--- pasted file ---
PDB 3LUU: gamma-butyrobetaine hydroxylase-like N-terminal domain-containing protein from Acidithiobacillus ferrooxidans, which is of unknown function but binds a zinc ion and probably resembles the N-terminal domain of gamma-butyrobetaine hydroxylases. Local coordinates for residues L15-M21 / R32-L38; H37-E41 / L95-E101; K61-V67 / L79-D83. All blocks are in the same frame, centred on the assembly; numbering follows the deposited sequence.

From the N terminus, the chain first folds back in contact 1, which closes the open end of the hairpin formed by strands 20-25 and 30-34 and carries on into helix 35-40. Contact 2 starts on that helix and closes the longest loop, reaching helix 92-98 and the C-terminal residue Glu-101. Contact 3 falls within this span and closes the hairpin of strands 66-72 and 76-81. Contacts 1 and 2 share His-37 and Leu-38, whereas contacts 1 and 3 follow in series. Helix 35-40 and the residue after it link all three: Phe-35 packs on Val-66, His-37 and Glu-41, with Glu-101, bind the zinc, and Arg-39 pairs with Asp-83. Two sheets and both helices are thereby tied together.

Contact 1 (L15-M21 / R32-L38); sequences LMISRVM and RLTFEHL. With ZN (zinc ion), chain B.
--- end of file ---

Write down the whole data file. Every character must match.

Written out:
PDB 3LUU: gamma-butyrobetaine hydroxylase-like N-terminal domain-containing protein from Acidithiobacillus ferrooxidans, which is of unknown function but binds a zinc ion and probably resembles the N-terminal domain of gamma-butyrobetaine hydroxylases. Local coordinates for residues L15-M21 / R32-L38; H37-E41 / L95-E101; K61-V67 / L79-D83. All blocks are in the same frame, centred on the assembly; numbering follows the deposited sequence.

From the N terminus, the chain first folds back in contact 1, which closes the open end of the hairpin formed by strands 20-25 and 30-34 and carries on into helix 35-40. Contact 2 starts on that helix and closes the longest loop, reaching helix 92-98 and the C-terminal residue Glu-101. Contact 3 falls within this span and closes the hairpin of strands 66-72 and 76-81. Contacts 1 and 2 share His-37 and Leu-38, whereas contacts 1 and 3 follow in series. Helix 35-40 and the residue after it link all three: Phe-35 packs on Val-66, His-37 and Glu-41, with Glu-101, bind the zinc, and Arg-39 pairs with Asp-83. Two sheets and both helices are thereby tied together.

Contact 1 (L15-M21 / R32-L38); sequences LMISRVM and RLTFEHL. With ZN (zinc ion), chain B.